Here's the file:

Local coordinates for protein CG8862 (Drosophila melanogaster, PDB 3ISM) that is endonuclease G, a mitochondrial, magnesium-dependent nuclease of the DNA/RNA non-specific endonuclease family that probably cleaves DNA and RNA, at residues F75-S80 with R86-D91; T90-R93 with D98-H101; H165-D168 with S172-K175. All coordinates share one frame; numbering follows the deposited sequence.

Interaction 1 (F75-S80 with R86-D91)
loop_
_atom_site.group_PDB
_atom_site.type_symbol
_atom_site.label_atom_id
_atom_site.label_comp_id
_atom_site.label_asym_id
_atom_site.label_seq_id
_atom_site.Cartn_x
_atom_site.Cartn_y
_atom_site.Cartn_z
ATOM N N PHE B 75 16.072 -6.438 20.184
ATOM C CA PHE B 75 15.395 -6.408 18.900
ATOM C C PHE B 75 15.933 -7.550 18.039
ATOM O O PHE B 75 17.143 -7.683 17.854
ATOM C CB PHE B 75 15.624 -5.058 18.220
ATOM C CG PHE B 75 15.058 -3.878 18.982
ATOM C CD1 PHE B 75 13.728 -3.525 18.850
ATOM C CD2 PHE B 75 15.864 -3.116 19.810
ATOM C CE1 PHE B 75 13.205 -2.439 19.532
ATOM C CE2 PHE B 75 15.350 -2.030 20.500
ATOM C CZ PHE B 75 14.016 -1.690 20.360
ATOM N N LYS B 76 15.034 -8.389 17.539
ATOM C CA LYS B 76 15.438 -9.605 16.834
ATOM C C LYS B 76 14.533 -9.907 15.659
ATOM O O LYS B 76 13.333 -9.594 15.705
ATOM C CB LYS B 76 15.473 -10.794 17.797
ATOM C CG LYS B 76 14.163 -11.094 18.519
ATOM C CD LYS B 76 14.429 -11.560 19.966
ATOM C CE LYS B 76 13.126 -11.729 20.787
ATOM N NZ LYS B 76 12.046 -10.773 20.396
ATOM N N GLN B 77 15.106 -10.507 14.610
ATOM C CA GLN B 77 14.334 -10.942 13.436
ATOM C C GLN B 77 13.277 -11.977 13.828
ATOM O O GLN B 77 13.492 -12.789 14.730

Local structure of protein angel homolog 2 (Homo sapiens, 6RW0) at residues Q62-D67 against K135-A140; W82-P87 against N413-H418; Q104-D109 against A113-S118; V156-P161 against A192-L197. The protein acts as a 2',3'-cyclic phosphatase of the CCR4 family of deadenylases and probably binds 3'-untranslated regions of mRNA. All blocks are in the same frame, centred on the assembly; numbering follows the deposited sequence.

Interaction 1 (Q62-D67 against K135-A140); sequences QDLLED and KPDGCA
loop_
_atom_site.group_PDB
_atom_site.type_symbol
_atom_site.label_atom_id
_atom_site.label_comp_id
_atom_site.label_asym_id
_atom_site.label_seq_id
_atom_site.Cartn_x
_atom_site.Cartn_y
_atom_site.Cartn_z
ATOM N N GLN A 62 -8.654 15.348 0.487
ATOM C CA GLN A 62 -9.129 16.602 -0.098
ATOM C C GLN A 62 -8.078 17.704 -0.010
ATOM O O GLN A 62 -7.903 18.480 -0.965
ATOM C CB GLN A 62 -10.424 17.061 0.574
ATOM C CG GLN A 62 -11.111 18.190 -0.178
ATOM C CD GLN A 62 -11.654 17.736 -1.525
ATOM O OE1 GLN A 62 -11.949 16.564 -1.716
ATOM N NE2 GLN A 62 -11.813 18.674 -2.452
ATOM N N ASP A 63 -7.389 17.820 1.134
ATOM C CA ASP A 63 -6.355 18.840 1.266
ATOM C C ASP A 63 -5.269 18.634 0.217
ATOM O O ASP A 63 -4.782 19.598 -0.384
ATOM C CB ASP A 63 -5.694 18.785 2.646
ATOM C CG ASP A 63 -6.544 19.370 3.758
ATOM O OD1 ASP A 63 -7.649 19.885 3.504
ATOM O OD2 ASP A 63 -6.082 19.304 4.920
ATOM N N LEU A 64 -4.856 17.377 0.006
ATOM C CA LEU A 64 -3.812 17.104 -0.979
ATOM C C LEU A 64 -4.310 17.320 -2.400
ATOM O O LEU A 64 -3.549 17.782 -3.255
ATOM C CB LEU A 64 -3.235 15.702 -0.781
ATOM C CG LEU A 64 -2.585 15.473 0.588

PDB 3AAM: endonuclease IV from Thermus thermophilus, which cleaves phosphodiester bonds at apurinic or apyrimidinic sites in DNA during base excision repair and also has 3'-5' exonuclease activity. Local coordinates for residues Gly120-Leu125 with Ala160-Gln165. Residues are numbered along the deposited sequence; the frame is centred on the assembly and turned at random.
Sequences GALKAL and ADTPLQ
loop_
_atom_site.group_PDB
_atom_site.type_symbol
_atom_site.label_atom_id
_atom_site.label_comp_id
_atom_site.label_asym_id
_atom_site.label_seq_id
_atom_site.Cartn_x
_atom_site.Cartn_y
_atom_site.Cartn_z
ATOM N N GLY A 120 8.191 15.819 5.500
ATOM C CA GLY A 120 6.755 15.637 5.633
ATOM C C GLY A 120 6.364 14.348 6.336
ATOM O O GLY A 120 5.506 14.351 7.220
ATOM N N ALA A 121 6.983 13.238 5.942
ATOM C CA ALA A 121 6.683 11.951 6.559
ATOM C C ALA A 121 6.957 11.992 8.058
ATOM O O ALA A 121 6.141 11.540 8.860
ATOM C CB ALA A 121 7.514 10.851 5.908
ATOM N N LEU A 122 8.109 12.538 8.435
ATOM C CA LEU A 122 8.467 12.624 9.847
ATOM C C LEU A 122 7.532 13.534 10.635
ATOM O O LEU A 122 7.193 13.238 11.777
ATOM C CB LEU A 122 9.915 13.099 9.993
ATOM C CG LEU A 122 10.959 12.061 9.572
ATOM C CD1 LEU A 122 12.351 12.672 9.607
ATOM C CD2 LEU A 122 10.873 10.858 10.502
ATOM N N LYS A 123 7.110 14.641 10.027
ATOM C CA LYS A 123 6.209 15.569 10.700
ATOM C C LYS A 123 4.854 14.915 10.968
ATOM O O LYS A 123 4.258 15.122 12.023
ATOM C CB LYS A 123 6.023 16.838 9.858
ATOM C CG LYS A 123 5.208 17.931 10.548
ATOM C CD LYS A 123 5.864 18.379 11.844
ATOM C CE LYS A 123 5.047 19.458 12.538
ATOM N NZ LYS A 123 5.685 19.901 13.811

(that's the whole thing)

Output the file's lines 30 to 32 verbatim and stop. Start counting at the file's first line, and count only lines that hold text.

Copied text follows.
ATOM C CD LYS B 76 14.429 -11.560 19.966
ATOM C CE LYS B 76 13.126 -11.729 20.787
ATOM N NZ LYS B 76 12.046 -10.773 20.396